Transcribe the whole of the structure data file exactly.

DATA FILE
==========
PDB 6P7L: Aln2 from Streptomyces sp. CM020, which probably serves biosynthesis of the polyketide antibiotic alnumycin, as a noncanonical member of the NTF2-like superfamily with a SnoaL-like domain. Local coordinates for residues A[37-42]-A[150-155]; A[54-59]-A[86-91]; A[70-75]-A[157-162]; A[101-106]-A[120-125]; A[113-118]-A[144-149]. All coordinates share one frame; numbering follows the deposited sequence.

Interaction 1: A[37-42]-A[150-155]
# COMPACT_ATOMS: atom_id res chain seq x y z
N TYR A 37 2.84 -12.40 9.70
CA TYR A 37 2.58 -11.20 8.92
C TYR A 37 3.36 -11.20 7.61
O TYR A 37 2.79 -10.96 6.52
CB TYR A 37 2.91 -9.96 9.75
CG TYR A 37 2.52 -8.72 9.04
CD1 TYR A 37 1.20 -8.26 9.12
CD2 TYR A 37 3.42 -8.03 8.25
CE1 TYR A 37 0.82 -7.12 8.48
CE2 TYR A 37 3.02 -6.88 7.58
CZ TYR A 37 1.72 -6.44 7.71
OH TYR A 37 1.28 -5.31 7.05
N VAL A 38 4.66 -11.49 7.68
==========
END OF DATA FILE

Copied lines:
PDB 6P7L: Aln2 from Streptomyces sp. CM020, which probably serves biosynthesis of the polyketide antibiotic alnumycin, as a noncanonical member of the NTF2-like superfamily with a SnoaL-like domain. Local coordinates for residues A[37-42]-A[150-155]; A[54-59]-A[86-91]; A[70-75]-A[157-162]; A[101-106]-A[120-125]; A[113-118]-A[144-149]. All coordinates share one frame; numbering follows the deposited sequence.

Interaction 1: A[37-42]-A[150-155]
# COMPACT_ATOMS: atom_id res chain seq x y z
N TYR A 37 2.84 -12.40 9.70
CA TYR A 37 2.58 -11.20 8.92
C TYR A 37 3.36 -11.20 7.61
O TYR A 37 2.79 -10.96 6.52
CB TYR A 37 2.91 -9.96 9.75
CG TYR A 37 2.52 -8.72 9.04
CD1 TYR A 37 1.20 -8.26 9.12
CD2 TYR A 37 3.42 -8.03 8.25
CE1 TYR A 37 0.82 -7.12 8.48
CE2 TYR A 37 3.02 -6.88 7.58
CZ TYR A 37 1.72 -6.44 7.71
OH TYR A 37 1.28 -5.31 7.05
N VAL A 38 4.66 -11.49 7.68